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A new strain of malware targeting Linux systems, dubbed “Linux/Shishiga,” could morph into a dangerous security threat.
Eset on Tuesday disclosed the threat, which represents a new Lua family unrelated to previously seen LuaBot malware.
Linux/Shishiga uses four different protocols — SSH, Telnet, HTTP and BitTorrent — and Lua scripts for modularity, wrote Detection Engineer Michal Malik and the Eset research team in an online post.
“Lua is a language of choice of APT makers,” noted Nick Bilogorskiy, senior director of threat operations at Cyphort.
It has been used for Flame and, as Cyphort discovered, EvilBunny, he told LinuxInsider.
Lua is a programming language characterized by its lightweight, embeddable nature, which makes it an efficient scripting language. It supports procedural programming, object-oriented programming, functional programming, data-driven programming and data description.
“While this new strain of malware doesn’t break any new ground in terms of exploits, it refines some existing techniques it borrowed from other strains of malware,” observed Jacob Ansari, PCI/payments director at Schellman & Company.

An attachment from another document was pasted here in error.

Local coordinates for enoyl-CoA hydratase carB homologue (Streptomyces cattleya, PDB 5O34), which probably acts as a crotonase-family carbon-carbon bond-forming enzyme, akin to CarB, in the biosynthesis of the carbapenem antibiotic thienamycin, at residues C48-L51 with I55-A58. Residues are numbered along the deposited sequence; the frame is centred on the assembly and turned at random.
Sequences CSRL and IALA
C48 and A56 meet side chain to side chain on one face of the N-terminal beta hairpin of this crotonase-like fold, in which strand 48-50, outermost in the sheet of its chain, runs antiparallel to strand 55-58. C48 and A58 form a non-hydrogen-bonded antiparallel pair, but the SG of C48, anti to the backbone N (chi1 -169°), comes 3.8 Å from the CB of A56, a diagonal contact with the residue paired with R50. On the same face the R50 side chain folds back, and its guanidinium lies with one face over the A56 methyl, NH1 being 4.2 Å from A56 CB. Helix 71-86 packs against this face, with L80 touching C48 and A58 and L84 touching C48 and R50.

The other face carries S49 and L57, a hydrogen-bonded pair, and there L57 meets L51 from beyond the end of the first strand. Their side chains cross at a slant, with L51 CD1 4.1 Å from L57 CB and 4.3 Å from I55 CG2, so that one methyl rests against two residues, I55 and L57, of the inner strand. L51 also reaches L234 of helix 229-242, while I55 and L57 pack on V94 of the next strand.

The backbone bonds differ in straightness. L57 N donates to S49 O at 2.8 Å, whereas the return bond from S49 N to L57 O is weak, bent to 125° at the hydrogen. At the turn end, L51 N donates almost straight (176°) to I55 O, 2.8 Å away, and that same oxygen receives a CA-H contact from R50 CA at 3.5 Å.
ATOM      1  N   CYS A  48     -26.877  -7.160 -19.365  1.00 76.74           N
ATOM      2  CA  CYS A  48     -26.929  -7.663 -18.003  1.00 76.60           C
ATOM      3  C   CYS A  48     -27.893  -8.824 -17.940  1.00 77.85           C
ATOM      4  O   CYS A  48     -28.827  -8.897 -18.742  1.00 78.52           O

Linux/Shishiga “uses a series of modules in a scripting language called ‘Lua,’ which gives it a more flexible design,” he told LinuxInsider.
Because of its modular design, it’s likely that variants of this code with a lot of interesting capabilities will circulate, Ansari warned.
What It Does
Linux/Shishiga targets GNU/Linux systems using a common infection vector based on brute-forcing weak credentials on a built-in password list. The malware uses the list to try a variety of different passwords in an effort to gain access. This is a similar approach used by Linux/Moose, with the added capability of brute-forcing SSH credentials.
By comparison, Linux/Moose is a malware family that primarily targets Linux-based consumer routers, cable and DSL modems, and other embedded computers. Once infected, the compromised devices are used to steal unencrypted network traffic and offer proxying services for the botnet operator.
Eset found several binaries of Linux/Shishiga for various architectures, including MIPS (both big- and little-endian), ARM (armv4l), i686, and PowerPC, which are commonly used in IoT devices, Malik and the Eset research team noted. Other architectures, like SPARC, SH-4 or m68k, also could be supported.
Linux/Shishiga is a binary packed with UPX (ultimate packer for executables) 3.91. The UPX tool potentially has trouble unpacking it because Shishiga adds data at the end of the packed file. After unpacking, it is linked statically with the Lua runtime library and stripped of all symbols.
There have been some minor changes over the past few weeks, Malik et al observed. For example, parts of some modules were rewritten, other testing modules were added, and redundant files were removed.
None of those modifications were especially noteworthy, though, they acknowledged.
The server.lua module’s main functionality is to create an HTTP server with the port defined in config.lua as port 8888, Malik and the team noted. The server responds only to /info and /upload requests.